Former Lamb of God drummer, Chris Adler’s new project, Firstborne, has released its debut EP – and it’s probably no coincidence that the 16 minute, self titled EP drops on the same day as his former bands much hyped new album.
Joining Adler, is Megadeth alumni James LoMenzo on bass guitar, Girish Pradhan on vocals and Myrone on guitars. Firstborne is a much more hard rock oriented project, which seems to shed some additional light on Adlers LoG departure – but we’re not here to focus on that. Let’s see how this debut EP stacks up…
Primordial opens up the EP with some eerie, cinematic sounds, before the screech of an eagle signals the arrival of some cool riffing. There’s a killer groove running beneath the surface, largely due to LoMenzo’s bass guitar, the drumming is significantly scaled back compared to what we’re used to from Adler, but it works with this style of music. I’m not overly familiar with Myrone or Pradhan, but the four members of Firstborne have certainly meshed well together, and I’m very interested to go back and hear more from both artists.
The Anthem has a touch of 80’s hard rock flare about it, and demonstrates the vocal abilities of Pradhan more than its predecessor. This is all very accessible rock music, and quite easy to vibe with – but ultimately it’s not mind blowing, and while I’m sure this will find its listeners, it’s not going to put Firstborne on the map. As the band continues to make music together, the potential is there for them to really grab attention though.
Third track, Roll the Dice, is all about energy. It has a faster pace, some great riffs, and those screams from Pradhan are hard not to like. With the riffs and lead work demonstrated on this track alone, I can’t quite understand why Myrone isn’t a more well known guitarist – he’s known, sure – but he could be a household name.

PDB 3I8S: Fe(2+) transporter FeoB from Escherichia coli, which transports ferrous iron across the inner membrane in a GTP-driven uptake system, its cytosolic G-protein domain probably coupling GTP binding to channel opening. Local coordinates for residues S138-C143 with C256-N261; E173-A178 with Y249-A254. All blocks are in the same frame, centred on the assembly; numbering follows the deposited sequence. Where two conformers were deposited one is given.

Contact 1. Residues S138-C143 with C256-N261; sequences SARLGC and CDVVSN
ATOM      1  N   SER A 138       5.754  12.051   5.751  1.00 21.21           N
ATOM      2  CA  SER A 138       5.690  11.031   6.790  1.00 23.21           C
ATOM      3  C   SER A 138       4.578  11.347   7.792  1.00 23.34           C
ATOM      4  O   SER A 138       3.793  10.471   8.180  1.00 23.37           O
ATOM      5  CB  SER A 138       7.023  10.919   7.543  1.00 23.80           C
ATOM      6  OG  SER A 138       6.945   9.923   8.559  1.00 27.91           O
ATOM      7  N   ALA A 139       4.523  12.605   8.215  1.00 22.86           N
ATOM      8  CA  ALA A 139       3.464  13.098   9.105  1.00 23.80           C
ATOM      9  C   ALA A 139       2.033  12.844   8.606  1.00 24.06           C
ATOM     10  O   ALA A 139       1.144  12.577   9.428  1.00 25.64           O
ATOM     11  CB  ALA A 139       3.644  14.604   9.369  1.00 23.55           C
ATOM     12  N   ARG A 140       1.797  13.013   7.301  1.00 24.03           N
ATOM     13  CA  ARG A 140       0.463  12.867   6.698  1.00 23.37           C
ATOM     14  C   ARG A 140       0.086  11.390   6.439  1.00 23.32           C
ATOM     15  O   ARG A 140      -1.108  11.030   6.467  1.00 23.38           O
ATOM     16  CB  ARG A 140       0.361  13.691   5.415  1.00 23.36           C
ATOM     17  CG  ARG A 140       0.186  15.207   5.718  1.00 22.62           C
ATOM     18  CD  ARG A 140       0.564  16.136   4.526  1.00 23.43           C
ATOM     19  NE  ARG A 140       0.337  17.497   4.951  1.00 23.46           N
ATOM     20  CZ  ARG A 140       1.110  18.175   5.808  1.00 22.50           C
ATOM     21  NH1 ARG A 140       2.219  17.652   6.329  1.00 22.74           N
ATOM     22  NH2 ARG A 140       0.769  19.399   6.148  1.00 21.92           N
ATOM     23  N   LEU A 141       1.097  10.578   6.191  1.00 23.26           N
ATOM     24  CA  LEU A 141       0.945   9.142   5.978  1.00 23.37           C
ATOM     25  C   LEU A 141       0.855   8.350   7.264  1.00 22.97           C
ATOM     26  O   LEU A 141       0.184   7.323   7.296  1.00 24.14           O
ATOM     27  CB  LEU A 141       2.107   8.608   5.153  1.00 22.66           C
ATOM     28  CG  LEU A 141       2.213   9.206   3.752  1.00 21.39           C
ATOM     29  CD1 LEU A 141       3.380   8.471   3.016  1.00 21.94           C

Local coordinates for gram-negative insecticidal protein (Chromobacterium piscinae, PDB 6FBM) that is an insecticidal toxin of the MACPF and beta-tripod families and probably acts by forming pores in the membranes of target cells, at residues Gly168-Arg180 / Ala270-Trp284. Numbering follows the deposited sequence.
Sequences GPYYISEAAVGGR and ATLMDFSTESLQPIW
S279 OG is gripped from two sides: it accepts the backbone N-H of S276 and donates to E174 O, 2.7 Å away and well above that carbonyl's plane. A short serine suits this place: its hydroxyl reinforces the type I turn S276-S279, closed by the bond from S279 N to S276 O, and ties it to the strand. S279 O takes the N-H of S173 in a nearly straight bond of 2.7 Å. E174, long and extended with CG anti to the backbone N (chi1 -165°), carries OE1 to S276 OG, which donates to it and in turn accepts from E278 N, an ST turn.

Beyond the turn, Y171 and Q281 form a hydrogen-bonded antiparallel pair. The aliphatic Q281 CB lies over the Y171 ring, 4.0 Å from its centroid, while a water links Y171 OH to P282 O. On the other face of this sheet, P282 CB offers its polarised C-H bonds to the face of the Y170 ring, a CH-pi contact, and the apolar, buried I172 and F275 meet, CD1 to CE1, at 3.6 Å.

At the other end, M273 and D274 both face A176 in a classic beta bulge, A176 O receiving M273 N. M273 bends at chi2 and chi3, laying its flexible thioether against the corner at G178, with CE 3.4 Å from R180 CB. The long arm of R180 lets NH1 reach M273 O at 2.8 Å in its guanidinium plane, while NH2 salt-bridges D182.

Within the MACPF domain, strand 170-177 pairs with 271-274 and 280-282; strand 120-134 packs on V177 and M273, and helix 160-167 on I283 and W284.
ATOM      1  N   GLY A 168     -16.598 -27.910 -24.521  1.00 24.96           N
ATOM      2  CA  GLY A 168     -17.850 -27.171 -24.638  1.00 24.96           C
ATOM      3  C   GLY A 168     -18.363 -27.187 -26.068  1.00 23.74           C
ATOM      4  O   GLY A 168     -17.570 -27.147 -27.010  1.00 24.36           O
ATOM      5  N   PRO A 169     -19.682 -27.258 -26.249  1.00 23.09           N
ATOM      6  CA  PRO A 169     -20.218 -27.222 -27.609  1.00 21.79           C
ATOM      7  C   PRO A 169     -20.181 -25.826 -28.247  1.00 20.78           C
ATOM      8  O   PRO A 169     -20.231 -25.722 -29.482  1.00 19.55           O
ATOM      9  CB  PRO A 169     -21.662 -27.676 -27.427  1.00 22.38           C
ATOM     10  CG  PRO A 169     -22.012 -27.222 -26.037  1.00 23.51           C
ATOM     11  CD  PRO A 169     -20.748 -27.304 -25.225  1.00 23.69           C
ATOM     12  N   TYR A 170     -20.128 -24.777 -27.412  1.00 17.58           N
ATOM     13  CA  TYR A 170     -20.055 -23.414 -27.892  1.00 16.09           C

Second to last track, Apocalypse is kicked of with a barrage of drums and a scream. From there, it gallops along, and is probably my favourite track of the EP. Pradhan also demonstrates a more guttural vocal at times, which adds a little something extra. There is a guitar solo towards the end that is played with a great deal of feeling, and might be the best solo on offer.
Closing number, Hunter Hunted, is the most “metal” track in my opinion – and it’s all thanks to the chugging guitars, thunderous bass and the “breakdown” section at the two minute mark. Adlers drumming is fast and furious, and the lead guitar is stunning – there’s a fantastic solo, but it’s all of the other little accents throughout the song that make the guitar stand out. This track is another highlight, and a great closer.
At 16 minutes long, this is definite worth the listen, even if I stand by my earlier statement that it’s not going to blow your mind. I hope that Firstborne stick together though, because they absolutely have laid some excellent foundations with this EP.